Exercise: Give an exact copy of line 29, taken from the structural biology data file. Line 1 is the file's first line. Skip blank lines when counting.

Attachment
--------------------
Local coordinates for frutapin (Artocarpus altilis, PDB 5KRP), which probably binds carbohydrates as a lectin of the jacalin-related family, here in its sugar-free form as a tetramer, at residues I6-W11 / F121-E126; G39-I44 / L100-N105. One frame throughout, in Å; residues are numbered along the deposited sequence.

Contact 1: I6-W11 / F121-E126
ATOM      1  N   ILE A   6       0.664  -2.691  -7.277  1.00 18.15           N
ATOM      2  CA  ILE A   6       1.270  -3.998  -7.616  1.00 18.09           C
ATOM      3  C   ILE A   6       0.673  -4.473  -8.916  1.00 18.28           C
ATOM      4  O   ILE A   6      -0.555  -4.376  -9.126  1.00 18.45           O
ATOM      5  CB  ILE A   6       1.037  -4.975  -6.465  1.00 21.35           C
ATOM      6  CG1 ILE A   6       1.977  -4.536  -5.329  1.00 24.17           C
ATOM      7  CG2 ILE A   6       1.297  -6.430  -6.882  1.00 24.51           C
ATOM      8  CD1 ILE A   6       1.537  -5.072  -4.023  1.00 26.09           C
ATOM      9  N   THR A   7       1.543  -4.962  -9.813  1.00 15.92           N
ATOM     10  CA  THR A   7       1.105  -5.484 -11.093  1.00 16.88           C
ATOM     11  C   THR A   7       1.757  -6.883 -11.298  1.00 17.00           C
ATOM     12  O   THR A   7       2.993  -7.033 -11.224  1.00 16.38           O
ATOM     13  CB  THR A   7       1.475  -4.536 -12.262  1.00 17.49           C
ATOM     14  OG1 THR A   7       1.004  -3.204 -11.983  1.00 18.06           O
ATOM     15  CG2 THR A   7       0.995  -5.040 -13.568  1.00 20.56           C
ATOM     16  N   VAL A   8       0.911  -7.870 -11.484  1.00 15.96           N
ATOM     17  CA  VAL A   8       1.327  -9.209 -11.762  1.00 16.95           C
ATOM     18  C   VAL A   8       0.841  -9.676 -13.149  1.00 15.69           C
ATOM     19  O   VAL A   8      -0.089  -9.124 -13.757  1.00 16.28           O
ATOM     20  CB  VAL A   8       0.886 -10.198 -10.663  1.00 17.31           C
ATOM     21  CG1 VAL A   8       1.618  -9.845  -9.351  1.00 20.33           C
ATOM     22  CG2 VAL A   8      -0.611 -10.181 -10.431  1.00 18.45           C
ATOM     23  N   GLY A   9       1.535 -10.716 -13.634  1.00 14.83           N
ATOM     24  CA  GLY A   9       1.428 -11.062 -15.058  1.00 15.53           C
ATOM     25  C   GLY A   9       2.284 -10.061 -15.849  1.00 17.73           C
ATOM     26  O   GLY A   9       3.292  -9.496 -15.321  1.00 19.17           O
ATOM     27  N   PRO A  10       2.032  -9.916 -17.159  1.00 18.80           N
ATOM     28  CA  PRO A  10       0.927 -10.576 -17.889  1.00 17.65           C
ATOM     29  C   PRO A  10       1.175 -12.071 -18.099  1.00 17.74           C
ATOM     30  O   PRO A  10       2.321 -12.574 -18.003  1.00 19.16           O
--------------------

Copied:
ATOM     27  N   PRO A  10       2.032  -9.916 -17.159  1.00 18.80           N